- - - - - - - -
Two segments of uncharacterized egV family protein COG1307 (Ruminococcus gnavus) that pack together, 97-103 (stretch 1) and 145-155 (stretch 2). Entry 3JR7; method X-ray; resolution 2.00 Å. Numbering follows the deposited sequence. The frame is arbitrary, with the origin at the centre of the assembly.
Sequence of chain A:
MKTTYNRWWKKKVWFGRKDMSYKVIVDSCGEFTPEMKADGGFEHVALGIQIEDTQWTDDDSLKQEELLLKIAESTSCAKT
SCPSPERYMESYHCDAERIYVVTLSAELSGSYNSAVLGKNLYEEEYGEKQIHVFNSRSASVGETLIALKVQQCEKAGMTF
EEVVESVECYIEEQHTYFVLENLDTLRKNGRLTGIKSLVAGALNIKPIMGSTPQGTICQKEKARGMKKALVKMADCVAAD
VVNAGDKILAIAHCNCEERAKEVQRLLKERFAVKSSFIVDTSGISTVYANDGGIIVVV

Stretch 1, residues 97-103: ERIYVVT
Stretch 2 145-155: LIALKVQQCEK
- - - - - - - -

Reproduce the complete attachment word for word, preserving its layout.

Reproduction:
Two segments of uncharacterized egV family protein COG1307 (Ruminococcus gnavus) that pack together, 97-103 (stretch 1) and 145-155 (stretch 2). Entry 3JR7; method X-ray; resolution 2.00 Å. Numbering follows the deposited sequence. The frame is arbitrary, with the origin at the centre of the assembly.
Sequence of chain A:
MKTTYNRWWKKKVWFGRKDMSYKVIVDSCGEFTPEMKADGGFEHVALGIQIEDTQWTDDDSLKQEELLLKIAESTSCAKT
SCPSPERYMESYHCDAERIYVVTLSAELSGSYNSAVLGKNLYEEEYGEKQIHVFNSRSASVGETLIALKVQQCEKAGMTF
EEVVESVECYIEEQHTYFVLENLDTLRKNGRLTGIKSLVAGALNIKPIMGSTPQGTICQKEKARGMKKALVKMADCVAAD
VVNAGDKILAIAHCNCEERAKEVQRLLKERFAVKSSFIVDTSGISTVYANDGGIIVVV

Stretch 1, residues 97-103: ERIYVVT
Stretch 2 145-155: LIALKVQQCEK